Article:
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Tuesday, November 23, 2010

Pain In The Neck

Back in September I saw a dog for a swelling on the neck.  Apparently the dog had fallen while running back in the Spring, and had landed on a sharp rock.  Since then she .had a bloody swelling on the left side of her neck where she hit the rock.  A previous veterinarian had thought this was a hematoma (blood swelling or clot under the skin) and various treatments hadn't helped.  So she came to me for a second opinion.

I noticed that there was a slight draining tract and some inflamed tissue that was potentially preventing it from closing.  Whatever the cause, we needed to do surgery to try and resolve the issue.  The owner agreed to the procedure, and a couple of weeks later one of my associates performed the surgery. Now keep in mind that this was about four months after the original injury and the problem was still there.

During the surgery my associate found several small slivers of wood in the wound.  She removed them and explored the area, not finding any more pieces.  The site was closed, leaving an area for excessive fluid to drain.  A couple of weeks later I looked at the incision and removed the sutures.  At that time everything looked like it was healing well.  The scab came shortly thereafter and the owner was satisfied.

Then over the last week a spot reappeared in the same location and started to ooze fluid like before.  I looked at it yesterday and felt firm swelling under the skin very similar to the first visit.  There could have been something left behind, though I know my associate is skilled and thorough.  It was also possible that there was some dead tissue that was trapped under the skin.  Whatever the cause, I knew we had to do a second surgery, and likely be more aggressive this time.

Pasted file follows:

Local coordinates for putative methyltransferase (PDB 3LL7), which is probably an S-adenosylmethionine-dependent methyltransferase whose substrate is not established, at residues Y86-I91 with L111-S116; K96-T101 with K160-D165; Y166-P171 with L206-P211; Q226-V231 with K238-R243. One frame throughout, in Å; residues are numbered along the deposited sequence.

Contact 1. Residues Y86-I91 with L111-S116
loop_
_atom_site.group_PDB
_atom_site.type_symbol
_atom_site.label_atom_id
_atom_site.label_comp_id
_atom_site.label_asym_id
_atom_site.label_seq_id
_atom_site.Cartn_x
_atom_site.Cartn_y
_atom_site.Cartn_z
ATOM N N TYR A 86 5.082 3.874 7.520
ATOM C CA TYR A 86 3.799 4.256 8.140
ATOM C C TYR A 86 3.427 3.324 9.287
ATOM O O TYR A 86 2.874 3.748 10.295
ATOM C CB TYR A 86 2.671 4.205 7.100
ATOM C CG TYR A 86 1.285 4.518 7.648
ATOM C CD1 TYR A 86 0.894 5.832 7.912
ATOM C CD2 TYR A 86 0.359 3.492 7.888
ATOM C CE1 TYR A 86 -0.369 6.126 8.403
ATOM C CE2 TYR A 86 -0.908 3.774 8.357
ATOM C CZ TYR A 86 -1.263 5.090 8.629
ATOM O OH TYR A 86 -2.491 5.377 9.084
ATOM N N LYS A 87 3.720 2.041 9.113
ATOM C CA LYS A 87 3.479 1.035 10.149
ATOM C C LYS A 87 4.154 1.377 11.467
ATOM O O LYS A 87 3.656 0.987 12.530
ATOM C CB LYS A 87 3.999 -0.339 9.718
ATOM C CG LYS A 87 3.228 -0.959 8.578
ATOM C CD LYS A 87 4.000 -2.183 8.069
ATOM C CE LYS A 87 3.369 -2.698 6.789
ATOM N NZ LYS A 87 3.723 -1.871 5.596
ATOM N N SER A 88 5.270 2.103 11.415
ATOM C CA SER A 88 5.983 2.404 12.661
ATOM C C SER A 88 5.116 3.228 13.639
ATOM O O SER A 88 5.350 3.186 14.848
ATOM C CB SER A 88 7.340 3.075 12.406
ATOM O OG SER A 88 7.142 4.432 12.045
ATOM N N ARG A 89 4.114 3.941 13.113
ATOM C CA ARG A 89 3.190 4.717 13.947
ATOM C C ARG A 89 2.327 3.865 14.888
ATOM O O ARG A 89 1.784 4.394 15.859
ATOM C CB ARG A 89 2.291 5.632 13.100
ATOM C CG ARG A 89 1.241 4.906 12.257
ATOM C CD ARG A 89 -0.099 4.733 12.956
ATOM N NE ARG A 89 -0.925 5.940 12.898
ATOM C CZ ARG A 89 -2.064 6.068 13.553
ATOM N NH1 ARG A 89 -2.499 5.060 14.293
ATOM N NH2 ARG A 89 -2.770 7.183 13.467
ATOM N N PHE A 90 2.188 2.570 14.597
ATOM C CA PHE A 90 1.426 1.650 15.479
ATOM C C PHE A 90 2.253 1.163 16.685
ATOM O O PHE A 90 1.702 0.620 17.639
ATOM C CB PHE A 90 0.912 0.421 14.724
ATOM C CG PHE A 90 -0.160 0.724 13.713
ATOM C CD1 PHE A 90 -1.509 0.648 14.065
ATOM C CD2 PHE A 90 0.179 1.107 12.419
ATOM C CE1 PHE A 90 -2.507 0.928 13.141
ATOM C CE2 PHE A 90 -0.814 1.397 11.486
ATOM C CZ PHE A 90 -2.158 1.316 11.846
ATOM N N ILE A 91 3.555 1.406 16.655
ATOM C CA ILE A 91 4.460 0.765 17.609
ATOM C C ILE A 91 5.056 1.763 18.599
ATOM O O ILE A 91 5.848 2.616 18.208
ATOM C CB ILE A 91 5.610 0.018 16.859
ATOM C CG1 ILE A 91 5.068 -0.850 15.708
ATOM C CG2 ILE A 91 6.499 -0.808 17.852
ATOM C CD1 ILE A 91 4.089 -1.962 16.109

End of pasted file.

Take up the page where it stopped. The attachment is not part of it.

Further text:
Today I did that surgery and removed the entire tissue around the draining tract. I wanted to make sure we didn't leave anything behind, and so excised the entire area.  It was a bit tricky since I was right next to the trachea and pretty close to the region of the jugular vein.  Even so, I was able to carefully dissect down and around the area and remove the inflamed tissue.  The closure was routine and the dog recovered normally. Afterward I cut open the tissue and found another piece of wood.  This one must have been deep enough that it wasn't easily noticed on the first surgery and wend hidden until it created another tract.  This time, though, because of how much tissue I removed I'm confident that everything will be fine and we won't see another return of this problem.

The whole thing seems like a pretty crazy and freak accident.  Apparently when the dog fell and hit her neck several splinters of wood punctured the skin and were driven deep.  Because the wood wasn't obvious or sticking out, there wasn't an immediate reason to go in surgically.  So these pieces caused a reaction in the body that resulted in a draining tract, and it took six months before the final piece was removed.

Not sure that there's a great lesson here, but I thought it was an interesting case.

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